Games

Not an Option, A Responsibility

Playing games with our dogs is a very important aspect of our responsibility towards dogs. One might think, “They are games, how important can they be?” Games do a variety of things for you and your dog. Remember that most dogs love to play games and all too often people do not fully understand the negative or the positive consequences surrounding the games that they are taking part in. You need to fully understand why you play them, how you play them, when you should play them, and how to control them. Let’s look at each point individually and then learn to play some of the games.

Dogs are predators and instinctively they want to chase, catch, and chew.
Why Play Games? They’re Fun!

Playing games with our puppies and dogs is exciting, fun, and relaxing. Any quality interaction with another living animal helps to build a bond and will encourage and increase the level of trust between you. It enhances our relationship with our dogs and quite possibly with nature, depending on where you are playing. Many people and dogs experience an increase in their own vitality and sense of health and well-being from playing. All this good stuff, simply by hamming around with our furry friends.

Therapy for the Dog

Certain games are incredibly therapeutic for your dog. Dogs are predators and instinctively they want to chase, catch, and chew. Playing games that allow the dog these outlets is beneficial since they are not only a blast for the dog but they lower the chances of the dog getting his fill by chasing cars or bikes, or shredding your personal belongings. You are providing your dog with a positive outlet.

boing-colour
Indication of Your Level of Control

Playing games gives you a clear indication of how much control you have over your dog. If you initiate a game and can start and stop the game without being tackled by the dog or the dog running away with the ball or stick, you’ve learned something. The dog is interested in playing with you, he understands tackling you is not an option, he understands what you want when you ask him to drop the ball.

An Opportunity to Teach

There are games you will play with your pup that are not only fun, they also help teach the puppy a particular behavior. Games can also serve as reward for behavior. Hide and Go Seek is a great example of this. We can hide ourselves or treats or toys and then we can combine this with calling the pup to come. Each time they come they must search for you, some treats, or their favorite toy (see Recall in Junior Obedience). By playing a game we have strengthened our puppy’s recall, the puppy has had the opportunity to exercise his hunting skills and was rewarded for it and we had fun.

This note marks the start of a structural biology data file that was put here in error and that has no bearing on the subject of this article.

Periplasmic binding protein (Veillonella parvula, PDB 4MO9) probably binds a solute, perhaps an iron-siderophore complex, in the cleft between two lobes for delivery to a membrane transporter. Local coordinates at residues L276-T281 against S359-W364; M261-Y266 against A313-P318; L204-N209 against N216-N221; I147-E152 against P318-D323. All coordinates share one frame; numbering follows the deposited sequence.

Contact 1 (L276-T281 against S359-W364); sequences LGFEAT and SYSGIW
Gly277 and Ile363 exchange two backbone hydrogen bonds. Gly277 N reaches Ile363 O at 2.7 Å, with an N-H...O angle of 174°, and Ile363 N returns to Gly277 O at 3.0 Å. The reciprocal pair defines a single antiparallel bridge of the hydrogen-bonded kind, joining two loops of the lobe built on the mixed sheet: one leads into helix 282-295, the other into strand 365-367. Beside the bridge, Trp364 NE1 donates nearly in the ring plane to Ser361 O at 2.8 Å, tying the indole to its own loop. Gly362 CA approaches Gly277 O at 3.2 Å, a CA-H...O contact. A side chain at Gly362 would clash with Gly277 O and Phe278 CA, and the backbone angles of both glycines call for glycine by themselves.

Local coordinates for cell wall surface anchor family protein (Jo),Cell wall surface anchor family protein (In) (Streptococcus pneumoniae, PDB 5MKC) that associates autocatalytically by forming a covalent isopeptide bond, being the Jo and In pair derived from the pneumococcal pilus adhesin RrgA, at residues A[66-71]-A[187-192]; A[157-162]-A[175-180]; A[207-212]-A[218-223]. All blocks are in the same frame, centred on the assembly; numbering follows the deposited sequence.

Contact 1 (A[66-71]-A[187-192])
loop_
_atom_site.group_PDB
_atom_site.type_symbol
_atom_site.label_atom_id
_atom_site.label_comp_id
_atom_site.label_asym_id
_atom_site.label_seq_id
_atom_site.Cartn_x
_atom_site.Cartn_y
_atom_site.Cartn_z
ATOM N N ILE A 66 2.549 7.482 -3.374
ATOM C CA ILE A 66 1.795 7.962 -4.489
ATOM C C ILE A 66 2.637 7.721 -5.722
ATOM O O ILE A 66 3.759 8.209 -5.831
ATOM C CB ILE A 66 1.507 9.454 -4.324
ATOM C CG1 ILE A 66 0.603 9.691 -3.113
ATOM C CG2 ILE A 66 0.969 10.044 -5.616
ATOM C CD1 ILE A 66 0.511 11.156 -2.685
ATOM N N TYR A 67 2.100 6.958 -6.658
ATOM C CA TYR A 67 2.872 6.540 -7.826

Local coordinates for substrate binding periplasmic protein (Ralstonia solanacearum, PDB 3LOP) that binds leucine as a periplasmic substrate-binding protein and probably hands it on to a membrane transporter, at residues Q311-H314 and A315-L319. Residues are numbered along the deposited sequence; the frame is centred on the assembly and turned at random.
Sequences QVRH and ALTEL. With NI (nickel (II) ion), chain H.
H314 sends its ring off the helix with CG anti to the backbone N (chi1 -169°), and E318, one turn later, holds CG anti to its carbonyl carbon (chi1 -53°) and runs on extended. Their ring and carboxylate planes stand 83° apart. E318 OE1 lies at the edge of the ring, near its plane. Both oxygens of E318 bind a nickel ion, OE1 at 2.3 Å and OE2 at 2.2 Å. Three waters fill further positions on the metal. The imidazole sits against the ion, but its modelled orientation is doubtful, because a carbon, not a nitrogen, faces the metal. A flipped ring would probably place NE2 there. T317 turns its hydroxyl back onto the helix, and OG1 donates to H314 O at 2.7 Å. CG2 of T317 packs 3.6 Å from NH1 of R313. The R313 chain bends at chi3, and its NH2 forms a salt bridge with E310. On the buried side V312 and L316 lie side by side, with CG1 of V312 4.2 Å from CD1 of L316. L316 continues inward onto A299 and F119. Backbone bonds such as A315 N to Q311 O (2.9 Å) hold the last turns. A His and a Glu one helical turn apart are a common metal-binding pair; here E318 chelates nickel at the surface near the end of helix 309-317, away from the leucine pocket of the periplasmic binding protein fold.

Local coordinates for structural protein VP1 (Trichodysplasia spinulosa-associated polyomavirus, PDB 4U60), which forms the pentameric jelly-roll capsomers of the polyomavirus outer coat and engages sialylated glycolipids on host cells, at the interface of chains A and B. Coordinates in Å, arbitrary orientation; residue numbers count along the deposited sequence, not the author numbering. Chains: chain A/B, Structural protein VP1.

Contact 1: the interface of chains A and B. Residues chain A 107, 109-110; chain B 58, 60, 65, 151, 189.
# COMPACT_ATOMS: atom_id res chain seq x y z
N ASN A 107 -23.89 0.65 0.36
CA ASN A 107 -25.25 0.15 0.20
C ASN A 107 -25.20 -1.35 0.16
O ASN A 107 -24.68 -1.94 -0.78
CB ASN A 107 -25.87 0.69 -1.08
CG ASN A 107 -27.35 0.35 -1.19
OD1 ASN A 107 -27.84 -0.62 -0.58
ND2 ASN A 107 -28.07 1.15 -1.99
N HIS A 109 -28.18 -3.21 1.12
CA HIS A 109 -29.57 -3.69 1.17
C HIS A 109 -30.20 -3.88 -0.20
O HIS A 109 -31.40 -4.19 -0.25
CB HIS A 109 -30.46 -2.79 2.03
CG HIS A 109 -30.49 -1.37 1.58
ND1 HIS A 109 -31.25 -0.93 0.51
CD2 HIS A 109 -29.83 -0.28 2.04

A Well-Versed Dog

The more your dog learns, the easier they are to teach, and the quicker they learn new things.

Mixing Business With Pleasure

A great technique to use is to release the puppy from whatever you are training with a game. Releasing (see Release in Junior Obedience) with a game translates to something like this: puppy is in a ‘down’, you give him the word that he may get up and as he does, you throw the ball to start a game of retrieve. This accomplishes the obvious thing – it’s fun! More importantly it makes your training so much more powerful! What starts to happen in the little doggie mind is that it is unclear where the game begins and where it ends. This helps increase the puppy’s focus and attention. He never knows when you may WOW him with his favorite game. He ends up spending a lot of time concentrating on you and this is a good thing.

How to Play Games

We will go over the specifics of games for you in this section but there are some basic principles regarding how to play games with your puppy.

  • It is imperative that you control all the games. You are in control of the dog when you are in control of the games.
  • Play Low! Keep the toy that is in your hand low to the ground. This helps avoid having the puppy jump up to grab.
  • Do not leave toys that you use for the games lying around on the floor for the dog to pick up or solicit play from you. The game toys should be kept in a place that is not accessible to the dog. Remember you control the games, you control the dog.
  • The only limitation of playing games is your imagination!
  • Puppies can be particular about the toys they play with. You may need to do some experimenting with different toys in order to discover what really drives your puppy bonkers, but it is well worth the effort.
  • If at any time during a game the puppy refuses to drop or puts his mouth on your skin or clothing with anything more than a very soft mouth (see the next page for a description of soft mouth), the game is over!
  • Take the time to build up a desire in the puppy to really want to play the games. Don’t rush it. Play for short periods of time and then quit while the puppy is still excited with the game. If the puppy gets bored and quits, then you have played for too long, and the puppy is controlling the game, not you.
  • Your body posture and intonation help make the game more successful. Silly animated voices, inviting posture, such as bending over or kneeling, depending on what game you are playing, or opening your arms wide, running away from the puppy, smiling, singing, being silly, this is what it’s all about.
  • The level of excitement that you create surrounding the games should be proportional to your puppy’s own excitability scale. If he is naturally wired, he won’t need much of a push in that direction. Conversely if he is timid, placid, or very low key, he will need more of a push.
  • Some games may need to be taught in steps, part A and part B. Some games will be very simple to begin with and get more complex as the puppy’s knowledge and confidence and strength builds. We will help by describing these situations.
  • The only limitation of playing games is your imagination!